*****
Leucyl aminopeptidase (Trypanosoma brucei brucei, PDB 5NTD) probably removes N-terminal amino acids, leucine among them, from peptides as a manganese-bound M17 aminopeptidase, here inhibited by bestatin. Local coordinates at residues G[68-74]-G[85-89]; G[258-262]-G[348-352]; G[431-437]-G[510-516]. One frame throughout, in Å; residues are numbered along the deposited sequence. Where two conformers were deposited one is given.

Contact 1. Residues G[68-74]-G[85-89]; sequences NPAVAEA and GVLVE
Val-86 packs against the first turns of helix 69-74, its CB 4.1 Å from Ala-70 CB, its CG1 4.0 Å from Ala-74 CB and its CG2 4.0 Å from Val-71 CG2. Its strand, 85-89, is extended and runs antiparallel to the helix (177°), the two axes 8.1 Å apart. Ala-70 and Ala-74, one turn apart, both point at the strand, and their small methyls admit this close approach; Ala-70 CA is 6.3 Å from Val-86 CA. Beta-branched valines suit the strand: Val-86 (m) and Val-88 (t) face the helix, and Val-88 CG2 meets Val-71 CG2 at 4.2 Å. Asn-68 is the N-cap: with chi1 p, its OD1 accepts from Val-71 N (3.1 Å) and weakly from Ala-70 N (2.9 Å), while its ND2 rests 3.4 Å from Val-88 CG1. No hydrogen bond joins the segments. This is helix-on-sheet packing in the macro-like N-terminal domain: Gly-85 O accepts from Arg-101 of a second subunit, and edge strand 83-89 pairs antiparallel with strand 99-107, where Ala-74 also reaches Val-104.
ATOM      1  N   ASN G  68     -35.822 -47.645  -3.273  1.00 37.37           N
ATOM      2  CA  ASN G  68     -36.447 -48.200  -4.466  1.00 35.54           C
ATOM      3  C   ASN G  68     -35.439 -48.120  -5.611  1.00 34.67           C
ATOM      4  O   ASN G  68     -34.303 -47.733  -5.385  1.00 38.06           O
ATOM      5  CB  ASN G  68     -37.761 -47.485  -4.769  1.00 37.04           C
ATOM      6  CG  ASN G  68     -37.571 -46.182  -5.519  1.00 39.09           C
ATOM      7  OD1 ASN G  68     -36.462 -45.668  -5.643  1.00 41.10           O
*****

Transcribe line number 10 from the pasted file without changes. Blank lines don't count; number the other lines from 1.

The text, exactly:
ATOM      7  OD1 ASN G  68     -36.462 -45.668  -5.643  1.00 41.10           O